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  • Writer's pictureNidhi Trivedi

Are you a chronic people-pleaser?

If you are a people-pleaser, you may be well liked by your family and friends and even more by strangers and acquaintances. People may seek your help more often or even confide in you with their deepest and darkest secrets. People may even reinforce your behavior through frequent compliments and validation on your behaviors. Being a people-pleaser has many social benefits for sure. There is nothing wrong with wanting to please everyone around you, as it does work in the short-term, and you may have figured out a balanced way of making it work.

Everything in excess can become problematic. This article will speak to you if you engage in significant people-pleasing behaviors. With people-pleasing, it could be difficult to see the disadvantages or negative consequences, until it is often too late. By the time you realize that it is a problem, everyone around you might be used to getting their needs met out of you, and you may be surrounded by  people who prefer being pleased as opposed to people who would rather please you.

I can think of three categories:

  1. Sweet talkers and entertainers – People falling in this category may be engage in direct and communicative behaviors that are meant to please other people. These individuals may always have a smile on their face, may have an overtly helping attitude, may offer help even before being asked for it, may give you compliments frequently, may only share the positive aspects about their life, and may appear as though they are always pleasant and happy.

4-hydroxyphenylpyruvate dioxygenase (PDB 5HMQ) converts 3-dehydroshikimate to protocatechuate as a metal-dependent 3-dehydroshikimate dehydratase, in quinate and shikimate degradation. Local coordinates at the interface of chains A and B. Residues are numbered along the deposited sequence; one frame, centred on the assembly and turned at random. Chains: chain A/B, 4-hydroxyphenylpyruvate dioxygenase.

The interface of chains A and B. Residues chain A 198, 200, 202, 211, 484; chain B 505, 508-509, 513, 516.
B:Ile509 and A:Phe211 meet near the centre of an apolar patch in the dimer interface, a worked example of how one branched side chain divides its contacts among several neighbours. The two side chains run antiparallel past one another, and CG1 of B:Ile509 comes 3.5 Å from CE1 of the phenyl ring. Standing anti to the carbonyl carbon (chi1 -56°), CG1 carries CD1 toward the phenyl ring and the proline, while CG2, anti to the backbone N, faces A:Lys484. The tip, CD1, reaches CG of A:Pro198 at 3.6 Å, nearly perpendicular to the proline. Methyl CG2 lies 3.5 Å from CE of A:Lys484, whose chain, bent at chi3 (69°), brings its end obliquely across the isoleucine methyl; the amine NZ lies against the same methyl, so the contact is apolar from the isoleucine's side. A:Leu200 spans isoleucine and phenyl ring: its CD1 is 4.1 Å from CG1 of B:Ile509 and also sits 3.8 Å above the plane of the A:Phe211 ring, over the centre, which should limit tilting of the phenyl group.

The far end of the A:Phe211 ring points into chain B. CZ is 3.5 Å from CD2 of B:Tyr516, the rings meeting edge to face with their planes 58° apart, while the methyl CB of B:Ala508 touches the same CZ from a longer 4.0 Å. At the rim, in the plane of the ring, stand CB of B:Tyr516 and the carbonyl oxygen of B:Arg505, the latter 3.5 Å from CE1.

2. Introverted yet dependable and loyal- People falling in this category may not seem overtly positive, happy, willing to help, and the nicest people in the world, but they probably let other priorities overshadow their own.

  3. Mixed Category- Then we have people who may be overtly people pleasing in some settings and covertly positive in the others, but overall pleasing more people than not.

How do people develop this people-pleasing personality?

  1. Growing up in a high-conflict household – I can define high-conflict as any household where the members of the family were very busy with taking care of their own needs, thereby, either being neglectful, abusive, or neither. Overall, your needs may not have been the focus in your childhood; and you may have gotten used to taking care of your own needs and not bothering anyone else in the process.

  2. Growing up in a conflict-free house – If you have not experienced enough conflicts, it may be possible that you may not have had adequate experiences in communicating your needs or sharing negative emotions with others.

  3. Simple positive reinforcement – May be everything was fine in your childhood and young adulthood, and you learned that people rewarded you through positive reinforcement for engaging in people pleasing behaviors. You may have been only given support, compliments, and encouragement when you engaged in people-pleasing behaviors or only when you shared positive things.